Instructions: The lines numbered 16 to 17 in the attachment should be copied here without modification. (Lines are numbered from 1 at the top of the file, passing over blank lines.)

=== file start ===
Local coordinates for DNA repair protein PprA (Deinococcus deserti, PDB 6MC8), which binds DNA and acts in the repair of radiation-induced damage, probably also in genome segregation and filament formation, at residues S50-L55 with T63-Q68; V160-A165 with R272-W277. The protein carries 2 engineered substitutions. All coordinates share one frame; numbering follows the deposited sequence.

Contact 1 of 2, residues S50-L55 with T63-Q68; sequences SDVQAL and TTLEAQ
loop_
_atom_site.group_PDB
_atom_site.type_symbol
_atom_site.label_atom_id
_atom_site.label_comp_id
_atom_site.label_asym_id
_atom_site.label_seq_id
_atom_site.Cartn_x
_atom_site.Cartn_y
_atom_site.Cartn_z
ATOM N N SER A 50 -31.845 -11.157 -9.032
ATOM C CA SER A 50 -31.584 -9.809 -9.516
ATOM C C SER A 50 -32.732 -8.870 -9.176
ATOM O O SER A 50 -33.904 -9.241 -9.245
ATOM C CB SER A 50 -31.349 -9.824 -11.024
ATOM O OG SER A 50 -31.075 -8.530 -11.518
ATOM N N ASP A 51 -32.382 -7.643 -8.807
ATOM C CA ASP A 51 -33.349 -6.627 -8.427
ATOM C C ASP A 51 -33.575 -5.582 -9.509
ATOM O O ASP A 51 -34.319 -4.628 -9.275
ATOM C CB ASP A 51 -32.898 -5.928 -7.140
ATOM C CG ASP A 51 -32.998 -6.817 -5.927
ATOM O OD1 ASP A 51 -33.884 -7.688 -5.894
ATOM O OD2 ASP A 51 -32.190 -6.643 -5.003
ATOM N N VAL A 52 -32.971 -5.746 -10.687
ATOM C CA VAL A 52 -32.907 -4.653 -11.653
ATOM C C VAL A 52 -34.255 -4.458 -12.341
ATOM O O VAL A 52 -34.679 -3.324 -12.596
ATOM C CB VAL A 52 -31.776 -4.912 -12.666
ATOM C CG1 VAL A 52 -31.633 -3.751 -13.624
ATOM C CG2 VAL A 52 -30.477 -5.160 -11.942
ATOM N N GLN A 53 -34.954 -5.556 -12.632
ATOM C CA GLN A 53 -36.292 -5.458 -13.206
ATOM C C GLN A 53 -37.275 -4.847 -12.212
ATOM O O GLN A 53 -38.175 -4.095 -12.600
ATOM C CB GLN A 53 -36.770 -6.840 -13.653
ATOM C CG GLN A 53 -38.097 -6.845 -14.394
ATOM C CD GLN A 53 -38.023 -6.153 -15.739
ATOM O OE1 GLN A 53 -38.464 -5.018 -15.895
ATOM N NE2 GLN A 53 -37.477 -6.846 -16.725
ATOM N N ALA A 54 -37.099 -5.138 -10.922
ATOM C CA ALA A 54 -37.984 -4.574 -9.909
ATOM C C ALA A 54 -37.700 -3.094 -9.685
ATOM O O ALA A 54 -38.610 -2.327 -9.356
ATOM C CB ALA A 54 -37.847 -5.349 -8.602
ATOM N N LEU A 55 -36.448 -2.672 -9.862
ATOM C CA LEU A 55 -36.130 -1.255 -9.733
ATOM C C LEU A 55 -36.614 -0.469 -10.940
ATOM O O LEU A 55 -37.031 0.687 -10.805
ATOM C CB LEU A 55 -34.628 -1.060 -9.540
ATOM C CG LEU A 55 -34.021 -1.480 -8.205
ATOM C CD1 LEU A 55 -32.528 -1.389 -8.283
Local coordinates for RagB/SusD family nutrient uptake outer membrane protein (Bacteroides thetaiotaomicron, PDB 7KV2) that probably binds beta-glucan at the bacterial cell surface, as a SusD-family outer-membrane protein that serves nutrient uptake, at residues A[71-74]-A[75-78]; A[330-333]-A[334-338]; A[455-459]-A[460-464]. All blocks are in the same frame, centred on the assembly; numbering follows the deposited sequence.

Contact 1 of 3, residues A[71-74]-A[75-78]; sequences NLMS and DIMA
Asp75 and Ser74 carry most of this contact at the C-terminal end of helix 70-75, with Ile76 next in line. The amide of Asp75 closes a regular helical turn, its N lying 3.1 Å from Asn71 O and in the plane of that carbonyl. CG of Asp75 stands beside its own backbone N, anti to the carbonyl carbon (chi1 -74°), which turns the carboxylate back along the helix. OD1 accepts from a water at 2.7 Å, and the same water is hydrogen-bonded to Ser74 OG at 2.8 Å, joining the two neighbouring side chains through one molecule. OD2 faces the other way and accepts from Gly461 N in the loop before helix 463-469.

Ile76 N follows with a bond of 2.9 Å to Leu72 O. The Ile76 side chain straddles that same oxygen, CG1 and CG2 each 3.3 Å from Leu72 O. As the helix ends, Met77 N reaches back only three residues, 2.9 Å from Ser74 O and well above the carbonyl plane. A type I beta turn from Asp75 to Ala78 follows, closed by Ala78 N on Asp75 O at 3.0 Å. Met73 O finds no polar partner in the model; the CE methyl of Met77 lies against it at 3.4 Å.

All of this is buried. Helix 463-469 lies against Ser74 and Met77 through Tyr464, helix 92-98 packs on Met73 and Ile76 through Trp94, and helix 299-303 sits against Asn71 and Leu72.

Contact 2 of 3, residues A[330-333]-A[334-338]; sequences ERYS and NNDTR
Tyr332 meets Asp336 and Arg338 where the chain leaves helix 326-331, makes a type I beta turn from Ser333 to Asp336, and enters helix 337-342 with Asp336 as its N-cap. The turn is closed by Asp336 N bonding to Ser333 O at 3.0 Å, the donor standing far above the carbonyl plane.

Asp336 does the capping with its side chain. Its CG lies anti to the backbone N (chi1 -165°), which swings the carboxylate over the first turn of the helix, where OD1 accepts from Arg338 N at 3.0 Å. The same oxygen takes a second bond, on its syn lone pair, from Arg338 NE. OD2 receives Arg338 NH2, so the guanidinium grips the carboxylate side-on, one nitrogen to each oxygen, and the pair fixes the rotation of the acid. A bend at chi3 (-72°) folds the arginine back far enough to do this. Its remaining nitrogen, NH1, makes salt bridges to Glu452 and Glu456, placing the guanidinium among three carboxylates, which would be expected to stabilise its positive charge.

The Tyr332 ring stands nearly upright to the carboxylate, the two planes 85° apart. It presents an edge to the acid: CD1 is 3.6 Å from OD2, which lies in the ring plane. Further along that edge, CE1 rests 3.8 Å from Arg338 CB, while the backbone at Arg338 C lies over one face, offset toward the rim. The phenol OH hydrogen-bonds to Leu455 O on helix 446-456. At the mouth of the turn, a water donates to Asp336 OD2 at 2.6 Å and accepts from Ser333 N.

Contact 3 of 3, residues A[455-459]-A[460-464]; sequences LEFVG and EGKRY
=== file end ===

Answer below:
ATOM O O SER A 50 -33.904 -9.241 -9.245
ATOM C CB SER A 50 -31.349 -9.824 -11.024